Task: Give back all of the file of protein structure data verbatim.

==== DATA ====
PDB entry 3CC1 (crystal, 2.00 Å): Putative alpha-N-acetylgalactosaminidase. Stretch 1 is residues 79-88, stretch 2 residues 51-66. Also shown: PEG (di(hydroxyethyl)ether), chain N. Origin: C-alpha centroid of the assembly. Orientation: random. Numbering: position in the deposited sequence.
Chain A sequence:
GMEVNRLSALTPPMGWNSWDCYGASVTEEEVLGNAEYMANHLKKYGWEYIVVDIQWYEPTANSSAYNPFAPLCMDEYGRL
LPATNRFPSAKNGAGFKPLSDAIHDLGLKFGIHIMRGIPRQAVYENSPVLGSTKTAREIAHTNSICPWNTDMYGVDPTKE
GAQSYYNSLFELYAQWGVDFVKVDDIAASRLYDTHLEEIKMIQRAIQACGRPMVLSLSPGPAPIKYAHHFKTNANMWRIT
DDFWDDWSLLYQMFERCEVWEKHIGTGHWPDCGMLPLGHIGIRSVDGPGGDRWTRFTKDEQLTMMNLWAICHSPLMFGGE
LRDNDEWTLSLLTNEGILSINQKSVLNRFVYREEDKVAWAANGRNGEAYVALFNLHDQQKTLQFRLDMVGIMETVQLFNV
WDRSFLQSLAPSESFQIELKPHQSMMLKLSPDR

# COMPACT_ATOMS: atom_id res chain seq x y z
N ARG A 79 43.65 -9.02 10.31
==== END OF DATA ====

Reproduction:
PDB entry 3CC1 (crystal, 2.00 Å): Putative alpha-N-acetylgalactosaminidase. Stretch 1 is residues 79-88, stretch 2 residues 51-66. Also shown: PEG (di(hydroxyethyl)ether), chain N. Origin: C-alpha centroid of the assembly. Orientation: random. Numbering: position in the deposited sequence.
Chain A sequence:
GMEVNRLSALTPPMGWNSWDCYGASVTEEEVLGNAEYMANHLKKYGWEYIVVDIQWYEPTANSSAYNPFAPLCMDEYGRL
LPATNRFPSAKNGAGFKPLSDAIHDLGLKFGIHIMRGIPRQAVYENSPVLGSTKTAREIAHTNSICPWNTDMYGVDPTKE
GAQSYYNSLFELYAQWGVDFVKVDDIAASRLYDTHLEEIKMIQRAIQACGRPMVLSLSPGPAPIKYAHHFKTNANMWRIT
DDFWDDWSLLYQMFERCEVWEKHIGTGHWPDCGMLPLGHIGIRSVDGPGGDRWTRFTKDEQLTMMNLWAICHSPLMFGGE
LRDNDEWTLSLLTNEGILSINQKSVLNRFVYREEDKVAWAANGRNGEAYVALFNLHDQQKTLQFRLDMVGIMETVQLFNV
WDRSFLQSLAPSESFQIELKPHQSMMLKLSPDR

# COMPACT_ATOMS: atom_id res chain seq x y z
N ARG A 79 43.65 -9.02 10.31